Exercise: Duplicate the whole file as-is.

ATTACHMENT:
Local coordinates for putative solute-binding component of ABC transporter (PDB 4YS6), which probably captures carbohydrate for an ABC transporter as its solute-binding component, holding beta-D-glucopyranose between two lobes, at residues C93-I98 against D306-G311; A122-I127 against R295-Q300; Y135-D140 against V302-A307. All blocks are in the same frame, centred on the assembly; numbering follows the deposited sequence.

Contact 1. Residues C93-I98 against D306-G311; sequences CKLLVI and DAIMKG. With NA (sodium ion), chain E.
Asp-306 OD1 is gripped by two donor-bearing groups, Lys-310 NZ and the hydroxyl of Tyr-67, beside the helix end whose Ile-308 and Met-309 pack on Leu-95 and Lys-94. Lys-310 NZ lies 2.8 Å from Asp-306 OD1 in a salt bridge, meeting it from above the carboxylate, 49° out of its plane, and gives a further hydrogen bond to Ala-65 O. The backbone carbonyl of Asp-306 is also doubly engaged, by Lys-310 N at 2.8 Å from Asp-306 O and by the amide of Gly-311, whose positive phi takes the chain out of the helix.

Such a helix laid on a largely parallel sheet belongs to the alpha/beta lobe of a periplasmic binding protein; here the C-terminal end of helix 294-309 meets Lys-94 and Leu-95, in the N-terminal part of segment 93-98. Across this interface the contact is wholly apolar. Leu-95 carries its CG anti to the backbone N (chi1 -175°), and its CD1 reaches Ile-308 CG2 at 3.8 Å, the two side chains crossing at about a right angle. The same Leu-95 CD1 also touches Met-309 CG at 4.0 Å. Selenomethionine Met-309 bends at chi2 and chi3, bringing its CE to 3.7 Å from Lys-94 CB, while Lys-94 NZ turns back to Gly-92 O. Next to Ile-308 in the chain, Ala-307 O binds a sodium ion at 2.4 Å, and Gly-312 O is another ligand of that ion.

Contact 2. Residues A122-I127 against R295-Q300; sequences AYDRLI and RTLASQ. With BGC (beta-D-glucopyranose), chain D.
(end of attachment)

Local coordinates for putative solute-binding component of ABC transporter (PDB 4YS6), which probably captures carbohydrate for an ABC transporter as its solute-binding component, holding beta-D-glucopyranose between two lobes, at residues C93-I98 against D306-G311; A122-I127 against R295-Q300; Y135-D140 against V302-A307. All blocks are in the same frame, centred on the assembly; numbering follows the deposited sequence.

Contact 1. Residues C93-I98 against D306-G311; sequences CKLLVI and DAIMKG. With NA (sodium ion), chain E.
Asp-306 OD1 is gripped by two donor-bearing groups, Lys-310 NZ and the hydroxyl of Tyr-67, beside the helix end whose Ile-308 and Met-309 pack on Leu-95 and Lys-94. Lys-310 NZ lies 2.8 Å from Asp-306 OD1 in a salt bridge, meeting it from above the carboxylate, 49° out of its plane, and gives a further hydrogen bond to Ala-65 O. The backbone carbonyl of Asp-306 is also doubly engaged, by Lys-310 N at 2.8 Å from Asp-306 O and by the amide of Gly-311, whose positive phi takes the chain out of the helix.

Such a helix laid on a largely parallel sheet belongs to the alpha/beta lobe of a periplasmic binding protein; here the C-terminal end of helix 294-309 meets Lys-94 and Leu-95, in the N-terminal part of segment 93-98. Across this interface the contact is wholly apolar. Leu-95 carries its CG anti to the backbone N (chi1 -175°), and its CD1 reaches Ile-308 CG2 at 3.8 Å, the two side chains crossing at about a right angle. The same Leu-95 CD1 also touches Met-309 CG at 4.0 Å. Selenomethionine Met-309 bends at chi2 and chi3, bringing its CE to 3.7 Å from Lys-94 CB, while Lys-94 NZ turns back to Gly-92 O. Next to Ile-308 in the chain, Ala-307 O binds a sodium ion at 2.4 Å, and Gly-312 O is another ligand of that ion.

Contact 2. Residues A122-I127 against R295-Q300; sequences AYDRLI and RTLASQ. With BGC (beta-D-glucopyranose), chain D.